The stock market is tumbling because investors fear recession more than inflation

A stock-market paradox, in which bad news about the economy is seen as good news for equities, may have run its course. If so, investors should expect bad news to be bad news for stocks heading into the new year — and there may be plenty of it.

But first, why would good news be bad news? Investors have spent 2022 largely focused on the Federal Reserve and its rapid series of large rate hikes aimed at bringing inflation to heel. Economic news pointing to slower growth and less fuel for inflation could serve to lift stocks on the idea that the Fed could begin to slow the pace or even begin entertaining future rate cuts.

Conversely, good news on the economy could be bad news for stocks.

So what’s changed? The past week saw a softer-than-expected November consumer-price index reading. While still running mighty hot, with prices rising more than 7% year over year, investors are increasingly confident that inflation likely peaked at a roughly four-decade high above 9% in June.

See: Why November’s CPI data are seen as a ‘game-changer’ for financial markets

But the Federal Reserve and other major central banks indicated they intend to keep lifting rates, albeit at a slower pace, into 2023 and likely keep them elevated longer than investors had anticipated. That’s stoking fears that a recession is becoming more likely.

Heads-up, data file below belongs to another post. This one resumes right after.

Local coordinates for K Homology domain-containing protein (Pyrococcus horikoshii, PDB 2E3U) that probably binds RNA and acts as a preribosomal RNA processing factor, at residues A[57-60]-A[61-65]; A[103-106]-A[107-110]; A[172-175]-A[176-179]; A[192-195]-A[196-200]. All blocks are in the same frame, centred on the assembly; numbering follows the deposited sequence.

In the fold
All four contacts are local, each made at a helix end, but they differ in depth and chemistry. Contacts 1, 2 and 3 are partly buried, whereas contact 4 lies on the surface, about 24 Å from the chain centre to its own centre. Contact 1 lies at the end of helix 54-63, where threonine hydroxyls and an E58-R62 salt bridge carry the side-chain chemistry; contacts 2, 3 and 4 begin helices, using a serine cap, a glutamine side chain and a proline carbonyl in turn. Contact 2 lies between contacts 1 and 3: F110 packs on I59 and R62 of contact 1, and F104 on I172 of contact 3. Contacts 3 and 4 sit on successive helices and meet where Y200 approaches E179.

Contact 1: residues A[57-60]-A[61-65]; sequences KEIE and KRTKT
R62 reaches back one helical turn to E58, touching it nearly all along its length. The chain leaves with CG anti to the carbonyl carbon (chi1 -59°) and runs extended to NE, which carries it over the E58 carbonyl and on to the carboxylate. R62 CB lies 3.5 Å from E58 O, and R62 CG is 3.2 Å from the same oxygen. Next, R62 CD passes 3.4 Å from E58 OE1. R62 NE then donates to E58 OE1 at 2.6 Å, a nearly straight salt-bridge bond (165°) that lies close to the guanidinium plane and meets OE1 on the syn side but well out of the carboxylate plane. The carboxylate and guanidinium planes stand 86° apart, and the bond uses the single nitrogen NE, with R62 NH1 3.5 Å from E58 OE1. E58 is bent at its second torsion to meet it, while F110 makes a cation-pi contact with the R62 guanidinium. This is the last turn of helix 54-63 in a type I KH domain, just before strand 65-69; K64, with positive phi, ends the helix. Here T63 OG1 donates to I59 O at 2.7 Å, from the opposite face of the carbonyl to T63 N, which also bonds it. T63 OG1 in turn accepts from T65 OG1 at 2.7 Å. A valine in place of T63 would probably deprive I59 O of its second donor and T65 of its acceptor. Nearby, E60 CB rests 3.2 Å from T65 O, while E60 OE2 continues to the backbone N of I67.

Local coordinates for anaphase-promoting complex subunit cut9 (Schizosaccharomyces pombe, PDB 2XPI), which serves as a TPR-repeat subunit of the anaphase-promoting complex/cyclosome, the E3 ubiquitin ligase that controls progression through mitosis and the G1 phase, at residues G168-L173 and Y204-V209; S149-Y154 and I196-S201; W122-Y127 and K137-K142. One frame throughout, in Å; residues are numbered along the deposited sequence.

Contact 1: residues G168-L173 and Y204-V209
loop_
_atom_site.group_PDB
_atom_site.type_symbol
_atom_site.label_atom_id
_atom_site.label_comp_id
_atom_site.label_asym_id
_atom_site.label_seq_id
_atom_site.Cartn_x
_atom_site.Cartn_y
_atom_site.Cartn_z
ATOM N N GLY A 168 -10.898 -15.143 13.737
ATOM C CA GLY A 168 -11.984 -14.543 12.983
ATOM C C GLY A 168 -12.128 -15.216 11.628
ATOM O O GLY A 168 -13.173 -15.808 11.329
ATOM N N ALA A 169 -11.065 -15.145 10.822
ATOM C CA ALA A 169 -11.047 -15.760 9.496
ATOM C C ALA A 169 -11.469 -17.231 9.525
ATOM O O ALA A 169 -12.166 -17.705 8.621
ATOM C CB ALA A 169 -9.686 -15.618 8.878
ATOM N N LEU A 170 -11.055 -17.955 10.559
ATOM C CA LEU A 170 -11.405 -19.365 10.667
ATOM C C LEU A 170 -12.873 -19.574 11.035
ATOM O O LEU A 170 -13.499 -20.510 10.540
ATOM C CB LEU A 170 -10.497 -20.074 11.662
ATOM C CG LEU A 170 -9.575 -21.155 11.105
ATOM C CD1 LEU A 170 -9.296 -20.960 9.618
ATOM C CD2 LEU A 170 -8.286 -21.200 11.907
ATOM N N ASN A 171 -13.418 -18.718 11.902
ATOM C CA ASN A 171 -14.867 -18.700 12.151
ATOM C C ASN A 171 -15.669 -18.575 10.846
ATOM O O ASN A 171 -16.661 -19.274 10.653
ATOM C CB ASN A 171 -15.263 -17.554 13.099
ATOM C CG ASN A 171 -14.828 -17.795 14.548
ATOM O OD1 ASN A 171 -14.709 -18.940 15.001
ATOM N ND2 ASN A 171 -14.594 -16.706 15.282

Meanwhile, markets are behaving as if the worst of the inflation scare is in the rearview mirror, with recession fears now looming on the horizon, said Jim Baird, chief investment officer of Plante Moran Financial Advisors.

That sentiment was reinforced by manufacturing data Wednesday and a weaker-than-expected retail sales reading on Thursday, Baird said, in a phone interview.

Markets are “probably headed back to a period where bad news is bad news not because rates will be driving concerns for investors, but because earnings growth will falter,” Baird said.

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